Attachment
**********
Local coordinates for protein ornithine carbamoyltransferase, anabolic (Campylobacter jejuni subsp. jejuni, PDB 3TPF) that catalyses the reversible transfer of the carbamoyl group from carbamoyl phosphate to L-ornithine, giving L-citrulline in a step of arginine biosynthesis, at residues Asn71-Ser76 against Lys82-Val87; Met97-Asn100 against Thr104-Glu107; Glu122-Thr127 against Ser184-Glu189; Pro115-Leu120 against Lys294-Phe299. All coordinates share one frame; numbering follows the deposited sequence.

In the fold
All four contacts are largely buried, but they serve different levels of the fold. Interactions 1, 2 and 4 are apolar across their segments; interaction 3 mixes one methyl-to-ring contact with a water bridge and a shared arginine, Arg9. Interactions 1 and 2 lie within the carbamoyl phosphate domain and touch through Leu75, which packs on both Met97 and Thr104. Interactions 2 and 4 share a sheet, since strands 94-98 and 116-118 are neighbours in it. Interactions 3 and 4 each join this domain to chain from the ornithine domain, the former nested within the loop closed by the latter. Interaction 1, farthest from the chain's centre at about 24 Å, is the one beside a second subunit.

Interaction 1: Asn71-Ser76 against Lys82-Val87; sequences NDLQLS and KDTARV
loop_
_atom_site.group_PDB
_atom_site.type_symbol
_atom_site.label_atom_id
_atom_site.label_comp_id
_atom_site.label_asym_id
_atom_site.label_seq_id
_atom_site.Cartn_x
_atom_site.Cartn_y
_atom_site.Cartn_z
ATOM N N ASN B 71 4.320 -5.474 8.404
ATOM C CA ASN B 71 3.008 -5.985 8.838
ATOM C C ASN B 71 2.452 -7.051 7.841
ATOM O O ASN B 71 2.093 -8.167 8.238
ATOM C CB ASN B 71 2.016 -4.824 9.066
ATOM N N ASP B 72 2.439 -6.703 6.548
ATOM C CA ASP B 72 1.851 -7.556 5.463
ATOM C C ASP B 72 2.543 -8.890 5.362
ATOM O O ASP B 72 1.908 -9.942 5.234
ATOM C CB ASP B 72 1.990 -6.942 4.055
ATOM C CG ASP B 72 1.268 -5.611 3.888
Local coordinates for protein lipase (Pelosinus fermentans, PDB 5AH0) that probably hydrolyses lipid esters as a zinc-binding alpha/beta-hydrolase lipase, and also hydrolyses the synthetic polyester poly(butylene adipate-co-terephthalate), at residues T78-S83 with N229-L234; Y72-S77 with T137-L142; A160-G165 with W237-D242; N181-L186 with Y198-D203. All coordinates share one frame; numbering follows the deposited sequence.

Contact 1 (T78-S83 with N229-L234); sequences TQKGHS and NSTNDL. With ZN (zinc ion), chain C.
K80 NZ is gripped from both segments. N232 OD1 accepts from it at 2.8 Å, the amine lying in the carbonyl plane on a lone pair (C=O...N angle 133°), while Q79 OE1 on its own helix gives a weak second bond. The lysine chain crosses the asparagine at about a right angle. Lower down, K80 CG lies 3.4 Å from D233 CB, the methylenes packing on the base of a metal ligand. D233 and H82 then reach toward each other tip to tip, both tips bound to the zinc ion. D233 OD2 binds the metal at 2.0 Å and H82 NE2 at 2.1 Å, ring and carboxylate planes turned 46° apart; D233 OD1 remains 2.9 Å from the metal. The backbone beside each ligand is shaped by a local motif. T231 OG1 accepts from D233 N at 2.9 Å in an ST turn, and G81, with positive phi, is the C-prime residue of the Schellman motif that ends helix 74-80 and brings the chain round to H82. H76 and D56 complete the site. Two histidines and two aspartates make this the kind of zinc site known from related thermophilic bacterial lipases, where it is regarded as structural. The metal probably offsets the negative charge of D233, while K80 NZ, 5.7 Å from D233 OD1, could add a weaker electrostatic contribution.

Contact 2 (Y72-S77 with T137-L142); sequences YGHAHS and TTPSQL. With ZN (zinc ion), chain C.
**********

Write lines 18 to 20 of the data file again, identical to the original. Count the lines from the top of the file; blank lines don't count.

ATOM O O ASN B 71 2.093 -8.167 8.238
ATOM C CB ASN B 71 2.016 -4.824 9.066
ATOM N N ASP B 72 2.439 -6.703 6.548